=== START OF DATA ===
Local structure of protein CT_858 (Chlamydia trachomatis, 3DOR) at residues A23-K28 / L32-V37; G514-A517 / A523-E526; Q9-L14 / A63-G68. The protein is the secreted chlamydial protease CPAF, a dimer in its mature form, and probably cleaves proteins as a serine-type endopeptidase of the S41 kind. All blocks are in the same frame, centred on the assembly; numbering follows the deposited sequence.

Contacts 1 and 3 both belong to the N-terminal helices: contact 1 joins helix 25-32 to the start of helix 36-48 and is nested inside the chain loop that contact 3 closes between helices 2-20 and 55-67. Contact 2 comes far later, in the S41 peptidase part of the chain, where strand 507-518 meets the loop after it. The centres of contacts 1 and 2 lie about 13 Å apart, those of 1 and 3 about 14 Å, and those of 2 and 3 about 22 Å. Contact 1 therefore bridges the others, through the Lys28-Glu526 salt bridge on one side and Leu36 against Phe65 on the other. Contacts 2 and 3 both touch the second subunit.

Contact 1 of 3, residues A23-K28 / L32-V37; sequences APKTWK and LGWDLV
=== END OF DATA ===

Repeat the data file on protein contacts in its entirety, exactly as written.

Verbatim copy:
Local structure of protein CT_858 (Chlamydia trachomatis, 3DOR) at residues A23-K28 / L32-V37; G514-A517 / A523-E526; Q9-L14 / A63-G68. The protein is the secreted chlamydial protease CPAF, a dimer in its mature form, and probably cleaves proteins as a serine-type endopeptidase of the S41 kind. All blocks are in the same frame, centred on the assembly; numbering follows the deposited sequence.

Contacts 1 and 3 both belong to the N-terminal helices: contact 1 joins helix 25-32 to the start of helix 36-48 and is nested inside the chain loop that contact 3 closes between helices 2-20 and 55-67. Contact 2 comes far later, in the S41 peptidase part of the chain, where strand 507-518 meets the loop after it. The centres of contacts 1 and 2 lie about 13 Å apart, those of 1 and 3 about 14 Å, and those of 2 and 3 about 22 Å. Contact 1 therefore bridges the others, through the Lys28-Glu526 salt bridge on one side and Leu36 against Phe65 on the other. Contacts 2 and 3 both touch the second subunit.

Contact 1 of 3, residues A23-K28 / L32-V37; sequences APKTWK and LGWDLV